Voicing the dilemma of beedi workers, Munni Begum, associated with Ek Saath Abhiyan programme of Sahyog, Lucknow, and with 15 years of experience working on social issues concerning Dalit and Muslim women’s rights shared, “The daily wages between Rs 65 and Rs 85 per day of the workers are very low and they were also not linked with the various government schemes, which further made it difficult for them to make ends meet during lockdown. The beedi workers have been facing several occupational health hazards, apart from issues of abortion, back pain, tuberculosis, asthma, etc.”Further, 90 per cent of the beedi workers in Jaunpur District are women belonging to the Muslim community and among them 60 per cent are adolescent girls who support in the work at the cost of their health and education.

People from small-scale industries and vocations also had a similar story to share. Muthusamy, a sub-contractor in the garment sector of Tiruppur for the past 15 years, highlighted the situation of unemployment and the social security crisis after the pandemic attack. “Complete shutdown of all the industries rendered several workers jobless for five months now and for the other contract-based workers their employers decreased the wages on a regular basis. Only a few companies are offering Provident Fund (PF) and Employees’ State Insurance (ESI), and90 percent of the companies do not offer them and the workers do not receive any other benefits”, he shared.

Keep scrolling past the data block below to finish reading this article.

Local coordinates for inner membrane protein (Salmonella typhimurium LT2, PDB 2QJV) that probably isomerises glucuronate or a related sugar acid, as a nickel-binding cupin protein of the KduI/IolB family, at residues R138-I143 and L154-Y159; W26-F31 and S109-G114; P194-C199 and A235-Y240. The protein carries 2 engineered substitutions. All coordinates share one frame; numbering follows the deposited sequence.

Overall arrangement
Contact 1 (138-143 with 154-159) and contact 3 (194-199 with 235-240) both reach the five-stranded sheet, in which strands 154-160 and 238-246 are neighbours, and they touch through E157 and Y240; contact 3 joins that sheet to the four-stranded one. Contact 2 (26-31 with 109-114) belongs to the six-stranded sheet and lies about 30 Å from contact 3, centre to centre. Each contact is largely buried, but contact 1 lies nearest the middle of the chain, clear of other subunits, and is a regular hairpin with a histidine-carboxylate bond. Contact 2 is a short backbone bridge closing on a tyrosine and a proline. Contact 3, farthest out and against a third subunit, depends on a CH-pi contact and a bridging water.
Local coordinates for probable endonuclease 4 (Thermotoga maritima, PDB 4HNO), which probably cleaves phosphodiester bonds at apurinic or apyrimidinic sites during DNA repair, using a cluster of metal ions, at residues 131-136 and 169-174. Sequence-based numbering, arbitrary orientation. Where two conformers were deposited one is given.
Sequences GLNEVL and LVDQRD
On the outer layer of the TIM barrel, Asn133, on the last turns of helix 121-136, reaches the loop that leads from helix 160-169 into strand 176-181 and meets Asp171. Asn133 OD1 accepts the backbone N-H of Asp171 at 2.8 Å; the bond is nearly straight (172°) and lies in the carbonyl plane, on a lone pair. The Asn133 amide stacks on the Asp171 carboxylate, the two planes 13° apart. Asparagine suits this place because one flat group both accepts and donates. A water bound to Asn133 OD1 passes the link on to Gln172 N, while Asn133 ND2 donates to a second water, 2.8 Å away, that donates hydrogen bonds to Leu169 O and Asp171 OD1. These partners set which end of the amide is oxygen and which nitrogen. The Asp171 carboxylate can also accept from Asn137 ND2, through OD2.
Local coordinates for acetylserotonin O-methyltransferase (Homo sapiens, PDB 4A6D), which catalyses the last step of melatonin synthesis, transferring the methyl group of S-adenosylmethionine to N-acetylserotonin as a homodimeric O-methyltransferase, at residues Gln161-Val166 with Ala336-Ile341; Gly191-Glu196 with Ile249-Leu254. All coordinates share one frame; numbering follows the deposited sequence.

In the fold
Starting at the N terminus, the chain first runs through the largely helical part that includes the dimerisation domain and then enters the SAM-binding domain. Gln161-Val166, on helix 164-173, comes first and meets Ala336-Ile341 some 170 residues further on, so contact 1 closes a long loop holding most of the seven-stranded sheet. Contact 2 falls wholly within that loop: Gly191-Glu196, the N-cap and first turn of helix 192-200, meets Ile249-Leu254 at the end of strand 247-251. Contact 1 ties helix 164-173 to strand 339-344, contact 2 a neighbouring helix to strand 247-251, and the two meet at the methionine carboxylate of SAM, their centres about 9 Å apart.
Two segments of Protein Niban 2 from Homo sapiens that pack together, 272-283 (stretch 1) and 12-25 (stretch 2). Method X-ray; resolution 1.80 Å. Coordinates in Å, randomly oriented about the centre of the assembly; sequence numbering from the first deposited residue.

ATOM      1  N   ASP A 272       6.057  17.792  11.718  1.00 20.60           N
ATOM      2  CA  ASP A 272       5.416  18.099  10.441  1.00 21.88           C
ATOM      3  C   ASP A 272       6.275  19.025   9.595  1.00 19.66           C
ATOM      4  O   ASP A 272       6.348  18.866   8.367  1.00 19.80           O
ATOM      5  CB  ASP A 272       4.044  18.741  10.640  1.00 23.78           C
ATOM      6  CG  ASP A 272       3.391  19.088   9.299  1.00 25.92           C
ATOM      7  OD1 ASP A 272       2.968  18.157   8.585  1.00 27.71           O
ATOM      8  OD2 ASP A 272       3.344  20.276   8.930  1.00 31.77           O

Dharma Malviya, a member of Phoolan Devi Youth Group in Madhya Pradesh, spoke about the difficulties faced by the sex workers. Most of the women stayed back in the states that they worked and had to take loan to survive. Their family members also had to take loan to get them back in their hometowns. Either due to lack of awareness or incomplete documents they also did not have access to the government schemes and aid. Samsung Suna, a textile factory worker from Bargrah, Odisha expressed his predicament after coming back to his hometown in a car all the way from Tamil Nadu, “I do not have any work at the moment. This is just not me, but most of us are facing the same. We have families and it is becoming difficult to support the members with time.”